Christmas Magic Overtakes Sawdust Grounds

0
350
Share this:

 

David Morgan shapes wood into beer steins, ornaments and even headgear while in his Sawdust Festival booth.
David Morgan shapes wood into beer steins, ornaments and even headgear while in his Sawdust Festival booth.

“Every magician should put a rabbit into his hat,” remarked woodcrafter Dave Morgan, except that there wasn’t a cottontail in sight at his Sawdust Winter Fantasy booth. Instead, it is filled with hand-crafted wood creations such as hollow ornaments and outsized coffee mugs and even full-sized, wearable wooden hats.

That’s where the rabbit comes in. A top hat made from thin-sided, turned wood holds a surprise: a Disneyesque rabbit adorns the hat’s inside.

Morgan makes other hats such as headgear that would befit an elf and cheerfully models an exquisitely grained cowboy hat. Carefully detailed and not much heavier than its felt counterpart, the hat took Morgan 50 hours to make. For roughly $3,600 he’ll give it up, but he sells miniature versions for much less.

“You have your wooden form spinning at 2000 rpm. One false move and pieces fly,” said Morgan, of Rancho Cucamonga, a second year exhibitor whose day job is working for the county fire authority in Irvine.

 

Visitors delight in faux snow that fills the Sawdust Winter Festival town square.
Visitors delight in faux snow that fills the Sawdust Winter Festival town square.

Welcome to the 26th Sawdust Winter Fantasy, which opened to the public last Saturday, Nov. 19 with a ribbon cutting by Mayor Steve Dicterow and tree lighting. It’s scheduled to run for four more weekends from 10 a.m. until 6 p.m., including today, Friday, Nov. 25, and through Dec. 18.

Young visitors can meet Santa Claus, play in a gingerbread house and get cozy in a petting zoo, admire Christmas trees decorated by local community groups and take art and ceramic classes designed for budding artists from age 7 to infinity.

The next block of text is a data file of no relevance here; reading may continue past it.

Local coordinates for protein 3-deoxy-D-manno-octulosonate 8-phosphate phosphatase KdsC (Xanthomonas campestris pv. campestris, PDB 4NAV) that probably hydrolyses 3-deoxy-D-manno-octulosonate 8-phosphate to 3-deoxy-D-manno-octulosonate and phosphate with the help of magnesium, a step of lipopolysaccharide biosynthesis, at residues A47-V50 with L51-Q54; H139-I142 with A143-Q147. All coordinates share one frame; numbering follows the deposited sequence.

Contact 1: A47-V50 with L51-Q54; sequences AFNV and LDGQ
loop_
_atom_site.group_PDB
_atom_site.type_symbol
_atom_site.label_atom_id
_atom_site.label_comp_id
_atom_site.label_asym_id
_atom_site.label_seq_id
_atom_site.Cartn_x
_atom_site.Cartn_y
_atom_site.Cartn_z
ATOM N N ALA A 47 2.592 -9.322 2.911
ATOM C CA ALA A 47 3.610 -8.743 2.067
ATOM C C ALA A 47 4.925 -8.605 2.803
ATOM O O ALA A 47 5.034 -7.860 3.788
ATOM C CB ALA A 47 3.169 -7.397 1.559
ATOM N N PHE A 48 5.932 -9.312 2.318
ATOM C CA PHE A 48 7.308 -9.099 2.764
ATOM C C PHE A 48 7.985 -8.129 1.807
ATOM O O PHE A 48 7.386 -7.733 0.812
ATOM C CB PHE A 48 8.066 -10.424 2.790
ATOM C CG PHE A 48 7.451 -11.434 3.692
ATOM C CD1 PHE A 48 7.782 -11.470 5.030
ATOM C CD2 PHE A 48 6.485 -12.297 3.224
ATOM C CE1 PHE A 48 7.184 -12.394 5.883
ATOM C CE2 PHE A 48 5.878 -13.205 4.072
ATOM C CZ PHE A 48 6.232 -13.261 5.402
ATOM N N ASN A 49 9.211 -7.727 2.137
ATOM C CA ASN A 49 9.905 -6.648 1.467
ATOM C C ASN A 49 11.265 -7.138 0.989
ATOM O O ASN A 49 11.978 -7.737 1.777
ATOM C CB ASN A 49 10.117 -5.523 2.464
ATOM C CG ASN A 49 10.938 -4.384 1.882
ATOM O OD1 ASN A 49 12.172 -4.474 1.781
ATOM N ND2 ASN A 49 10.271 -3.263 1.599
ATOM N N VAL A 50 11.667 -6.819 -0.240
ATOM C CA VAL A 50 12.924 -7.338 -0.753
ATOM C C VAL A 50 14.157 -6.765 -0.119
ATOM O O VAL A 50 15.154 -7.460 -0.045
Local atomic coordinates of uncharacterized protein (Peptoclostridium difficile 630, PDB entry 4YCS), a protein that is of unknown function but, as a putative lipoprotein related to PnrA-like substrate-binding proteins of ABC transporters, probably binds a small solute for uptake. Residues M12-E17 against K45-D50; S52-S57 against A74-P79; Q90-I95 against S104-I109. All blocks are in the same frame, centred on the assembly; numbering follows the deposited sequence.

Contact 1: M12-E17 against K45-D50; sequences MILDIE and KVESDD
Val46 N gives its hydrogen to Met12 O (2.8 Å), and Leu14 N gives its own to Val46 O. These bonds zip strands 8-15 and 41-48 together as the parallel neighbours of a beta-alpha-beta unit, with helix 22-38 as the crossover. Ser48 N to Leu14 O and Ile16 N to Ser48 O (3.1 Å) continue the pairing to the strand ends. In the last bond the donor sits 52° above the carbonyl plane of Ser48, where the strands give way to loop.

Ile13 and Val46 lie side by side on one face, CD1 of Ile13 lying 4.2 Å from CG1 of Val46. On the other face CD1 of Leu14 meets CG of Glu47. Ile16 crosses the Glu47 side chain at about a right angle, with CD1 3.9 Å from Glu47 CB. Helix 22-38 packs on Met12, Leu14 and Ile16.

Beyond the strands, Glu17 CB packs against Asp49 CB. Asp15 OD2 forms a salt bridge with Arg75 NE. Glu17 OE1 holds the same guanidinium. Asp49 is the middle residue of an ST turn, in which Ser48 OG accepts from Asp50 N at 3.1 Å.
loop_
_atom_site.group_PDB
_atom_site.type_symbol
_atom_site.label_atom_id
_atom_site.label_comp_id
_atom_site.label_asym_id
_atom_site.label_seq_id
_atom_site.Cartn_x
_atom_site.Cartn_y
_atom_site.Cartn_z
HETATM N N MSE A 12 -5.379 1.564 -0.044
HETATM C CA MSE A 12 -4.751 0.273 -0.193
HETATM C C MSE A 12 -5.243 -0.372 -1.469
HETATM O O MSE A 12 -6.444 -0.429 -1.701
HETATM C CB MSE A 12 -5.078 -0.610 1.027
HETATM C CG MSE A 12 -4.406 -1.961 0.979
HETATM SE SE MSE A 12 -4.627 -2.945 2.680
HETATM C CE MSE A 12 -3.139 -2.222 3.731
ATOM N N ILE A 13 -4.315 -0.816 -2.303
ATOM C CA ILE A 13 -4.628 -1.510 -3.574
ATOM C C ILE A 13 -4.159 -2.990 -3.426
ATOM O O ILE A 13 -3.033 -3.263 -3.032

The Winter Fantasy offers a cheerful alternative to Black Friday, thanks to the efforts of 175 artists selling wares ranging from crocheted hats, hand-painted silks, ceramics and blown glass objects to whimsical artifacts made from salvaged vinyl records.

 

 

Glass blower Michael Panetta, right, describes his process to potential customer Del Cooper, of Springfield, Mass.
Glass blower Michael Panetta, right, describes his process to potential customer Del Cooper, of Springfield, Mass.

The latter have been turned into wall hangings and even a planter by Skylar Wilson of Dana Point, who shares her booth with best friend Gabriella Kohr, a macrame artist. At 25 and 20, respectively, the first timers moved West four years ago from Rehoboth, Md., with the goal of eventually making it into the Sawdust. “I forage through the cheap record bins, looking for interesting titles and labels,” said Wilson. She said that she shapes the disks by placing them onto cans and then into a hot oven.

Another newcomer, Morgan’s booth neighbor, David Drake moved to

Christian Drake's cast table legs with a nautical flair.
Christian Drake’s cast table legs with a nautical flair.

Laguna Beach from Wilbraham, Mass., specifically to be able to show at the Sawdust.